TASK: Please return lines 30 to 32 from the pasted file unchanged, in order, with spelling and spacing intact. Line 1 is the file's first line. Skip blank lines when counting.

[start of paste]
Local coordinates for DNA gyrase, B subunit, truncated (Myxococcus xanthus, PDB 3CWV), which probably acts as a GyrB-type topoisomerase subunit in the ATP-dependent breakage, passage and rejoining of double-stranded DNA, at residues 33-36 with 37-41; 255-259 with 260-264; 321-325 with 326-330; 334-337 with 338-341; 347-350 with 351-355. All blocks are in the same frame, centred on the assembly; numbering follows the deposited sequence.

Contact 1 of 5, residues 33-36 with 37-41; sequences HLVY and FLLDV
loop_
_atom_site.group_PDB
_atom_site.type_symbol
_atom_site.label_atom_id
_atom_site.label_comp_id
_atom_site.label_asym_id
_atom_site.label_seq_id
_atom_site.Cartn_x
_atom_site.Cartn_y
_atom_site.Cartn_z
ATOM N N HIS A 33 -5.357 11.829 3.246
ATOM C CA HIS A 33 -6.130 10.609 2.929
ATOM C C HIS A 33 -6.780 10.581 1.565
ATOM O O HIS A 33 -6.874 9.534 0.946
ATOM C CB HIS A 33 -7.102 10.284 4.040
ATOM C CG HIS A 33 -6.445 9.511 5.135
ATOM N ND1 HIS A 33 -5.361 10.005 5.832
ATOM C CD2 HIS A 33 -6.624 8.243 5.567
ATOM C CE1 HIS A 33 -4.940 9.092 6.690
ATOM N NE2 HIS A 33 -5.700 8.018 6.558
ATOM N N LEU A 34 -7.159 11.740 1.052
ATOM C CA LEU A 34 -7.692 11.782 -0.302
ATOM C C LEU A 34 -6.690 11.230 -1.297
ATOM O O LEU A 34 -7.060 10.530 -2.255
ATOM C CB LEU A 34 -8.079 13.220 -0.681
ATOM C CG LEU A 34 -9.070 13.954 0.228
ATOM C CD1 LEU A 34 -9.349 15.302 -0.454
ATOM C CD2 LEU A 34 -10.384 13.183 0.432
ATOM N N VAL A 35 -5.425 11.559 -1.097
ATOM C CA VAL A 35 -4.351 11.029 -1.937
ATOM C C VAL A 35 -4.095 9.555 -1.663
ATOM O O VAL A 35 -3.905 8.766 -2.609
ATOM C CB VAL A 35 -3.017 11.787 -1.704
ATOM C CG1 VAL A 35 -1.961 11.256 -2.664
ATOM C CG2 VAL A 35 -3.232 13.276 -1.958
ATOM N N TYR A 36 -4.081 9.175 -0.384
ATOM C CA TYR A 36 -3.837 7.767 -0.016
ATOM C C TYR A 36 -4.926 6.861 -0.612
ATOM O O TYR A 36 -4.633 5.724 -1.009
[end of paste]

ATOM C CD2 LEU A 34 -10.384 13.183 0.432
ATOM N N VAL A 35 -5.425 11.559 -1.097
ATOM C CA VAL A 35 -4.351 11.029 -1.937